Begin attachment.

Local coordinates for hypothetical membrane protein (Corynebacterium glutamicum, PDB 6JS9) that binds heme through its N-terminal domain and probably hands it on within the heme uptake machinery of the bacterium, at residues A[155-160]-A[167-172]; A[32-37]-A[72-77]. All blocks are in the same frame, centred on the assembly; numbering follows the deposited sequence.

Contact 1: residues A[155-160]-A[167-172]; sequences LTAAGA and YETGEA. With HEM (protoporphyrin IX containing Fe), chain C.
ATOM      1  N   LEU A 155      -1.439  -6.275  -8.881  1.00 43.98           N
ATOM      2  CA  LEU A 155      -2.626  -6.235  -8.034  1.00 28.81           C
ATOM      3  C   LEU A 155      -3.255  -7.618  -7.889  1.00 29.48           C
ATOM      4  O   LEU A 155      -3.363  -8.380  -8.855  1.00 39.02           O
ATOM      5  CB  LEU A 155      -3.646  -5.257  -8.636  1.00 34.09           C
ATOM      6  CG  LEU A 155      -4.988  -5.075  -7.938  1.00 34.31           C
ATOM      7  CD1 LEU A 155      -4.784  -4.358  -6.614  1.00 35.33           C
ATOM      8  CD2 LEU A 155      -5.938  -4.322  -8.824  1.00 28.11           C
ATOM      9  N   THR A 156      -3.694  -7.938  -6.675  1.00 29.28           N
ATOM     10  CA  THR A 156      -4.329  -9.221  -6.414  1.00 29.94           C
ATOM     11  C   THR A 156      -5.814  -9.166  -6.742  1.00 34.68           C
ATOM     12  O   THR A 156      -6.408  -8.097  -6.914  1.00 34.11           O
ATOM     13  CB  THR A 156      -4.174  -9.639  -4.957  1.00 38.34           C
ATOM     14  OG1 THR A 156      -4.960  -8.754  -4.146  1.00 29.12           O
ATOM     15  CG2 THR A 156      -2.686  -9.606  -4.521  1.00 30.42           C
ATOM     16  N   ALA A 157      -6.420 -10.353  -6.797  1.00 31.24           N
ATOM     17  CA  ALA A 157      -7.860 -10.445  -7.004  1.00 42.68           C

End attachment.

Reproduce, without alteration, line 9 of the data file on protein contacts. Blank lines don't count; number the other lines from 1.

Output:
ATOM      7  CD1 LEU A 155      -4.784  -4.358  -6.614  1.00 35.33           C